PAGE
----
By any objective viewpoint, it’s hard to reach Dan Fagan’s conclusion that Louisiana is “chasing business away” (The Advocate, March 10).
Since January 2016, Louisiana has won 128 economic development projects securing 27,000 new jobs and 21,000 retained jobs. New capital investment for these projects exceeds $33 billion.
In 2018, the state secured 47 major economic development projects in 31 different parishes, from West Carroll to Calcasieu and Caddo to Plaquemines. The past month yielded a 200-job tech expansion in Lafayette, a 75-job ATV project in Shreveport and a nearly $500 million manufacturing expansion in Baton Rouge. An international helicopter project celebrated its arrival in Lafayette one day before Fagan’s column.
That’s hardly a picture of “politicians who go to war with our state’s job creators.”
Yes, this administration entered office facing a $2 billion deficit left by its predecessor. A difficult choice was made, with the majority of the Legislature agreeing, to temporarily raise sales taxes rather than further gut Louisiana’s health care and higher education systems.
Fagan cherry-picked one table from a report by a major accounting firm and made a sweeping conclusion about the state’s business tax climate. Had he listened to one of our most respected economists, LSU’s Jim Richardson, speak at the Feb. 21 Louisiana Statewide Business Summit, Fagan would have learned that one table presents an incomplete story.
Louisiana will have one of the nation’s biggest business tax declines in an upcoming year, due to the 2018 drop in sales taxes, Richardson said. Changes in corporate deductions combined with a stable fiscal situation through 2025 mean, “We have a much better tax system now than we did three years ago,” he noted.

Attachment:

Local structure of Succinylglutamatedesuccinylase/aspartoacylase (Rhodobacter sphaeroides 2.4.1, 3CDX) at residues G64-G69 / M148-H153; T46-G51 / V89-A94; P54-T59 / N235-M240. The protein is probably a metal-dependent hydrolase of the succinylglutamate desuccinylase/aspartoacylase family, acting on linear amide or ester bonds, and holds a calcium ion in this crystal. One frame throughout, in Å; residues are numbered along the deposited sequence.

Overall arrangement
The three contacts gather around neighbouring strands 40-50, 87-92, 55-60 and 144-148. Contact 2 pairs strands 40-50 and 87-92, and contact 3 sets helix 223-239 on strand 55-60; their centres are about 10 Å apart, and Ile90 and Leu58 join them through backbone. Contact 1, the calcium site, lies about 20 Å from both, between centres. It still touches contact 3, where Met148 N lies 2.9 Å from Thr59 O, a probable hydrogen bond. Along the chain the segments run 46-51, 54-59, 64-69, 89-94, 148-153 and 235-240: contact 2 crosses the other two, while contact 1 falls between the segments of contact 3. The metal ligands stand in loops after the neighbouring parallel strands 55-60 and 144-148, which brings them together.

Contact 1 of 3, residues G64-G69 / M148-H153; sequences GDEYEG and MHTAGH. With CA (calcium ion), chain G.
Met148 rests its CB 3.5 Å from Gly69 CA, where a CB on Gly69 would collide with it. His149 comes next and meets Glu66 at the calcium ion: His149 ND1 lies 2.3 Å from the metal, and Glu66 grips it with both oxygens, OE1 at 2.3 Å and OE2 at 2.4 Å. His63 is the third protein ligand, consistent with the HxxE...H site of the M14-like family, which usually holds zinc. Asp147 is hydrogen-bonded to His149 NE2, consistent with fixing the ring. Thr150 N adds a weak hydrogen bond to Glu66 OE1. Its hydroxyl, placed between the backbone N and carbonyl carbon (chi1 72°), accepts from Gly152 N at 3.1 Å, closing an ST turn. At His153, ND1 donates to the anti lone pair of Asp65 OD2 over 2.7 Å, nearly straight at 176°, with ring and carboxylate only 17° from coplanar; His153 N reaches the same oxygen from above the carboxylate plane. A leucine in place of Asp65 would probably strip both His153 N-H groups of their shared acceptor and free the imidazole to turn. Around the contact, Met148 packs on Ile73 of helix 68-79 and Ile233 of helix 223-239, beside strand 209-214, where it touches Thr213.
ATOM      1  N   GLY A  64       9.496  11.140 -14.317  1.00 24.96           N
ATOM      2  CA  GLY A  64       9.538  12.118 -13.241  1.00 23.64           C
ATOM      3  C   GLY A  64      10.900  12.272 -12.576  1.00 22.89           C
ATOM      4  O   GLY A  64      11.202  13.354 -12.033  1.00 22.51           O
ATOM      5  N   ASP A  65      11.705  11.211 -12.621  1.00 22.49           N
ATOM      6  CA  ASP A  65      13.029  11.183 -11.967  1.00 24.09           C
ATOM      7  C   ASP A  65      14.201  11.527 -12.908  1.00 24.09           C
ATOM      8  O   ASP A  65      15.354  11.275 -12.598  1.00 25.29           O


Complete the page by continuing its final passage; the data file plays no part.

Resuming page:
Another table in the same Ernst & Young report shows Louisiana businesses shoulder 40 percent of all state taxes in Louisiana, while Texas businesses are burdened with 58 percent of all state taxes — another fact lost on Fagan.
Cherry-picked statistics, used misleadingly, ignore the reality that the effective business tax rate in Louisiana is 4.7 percent, just 0.2 percent higher than the national average. The same Ernst & Young study for the prior fiscal year showed Louisiana with a negative 3.6 percent growth (or decline) in business taxes while the national average rose 0.9 percent.
Louisiana’s stable revenue picture is welcome news for Louisiana’s businesses. At least for the next seven years, as Richardson points out, “There is some relative stability that we’re going to be able to maintain. And I think that is good. That is good for you as businesses, in terms of what you can expect for your tax bills, and also in terms of public services that are important to your businesses.”
secretary, Louisiana Department of Revenue
secretary, Louisiana Economic Development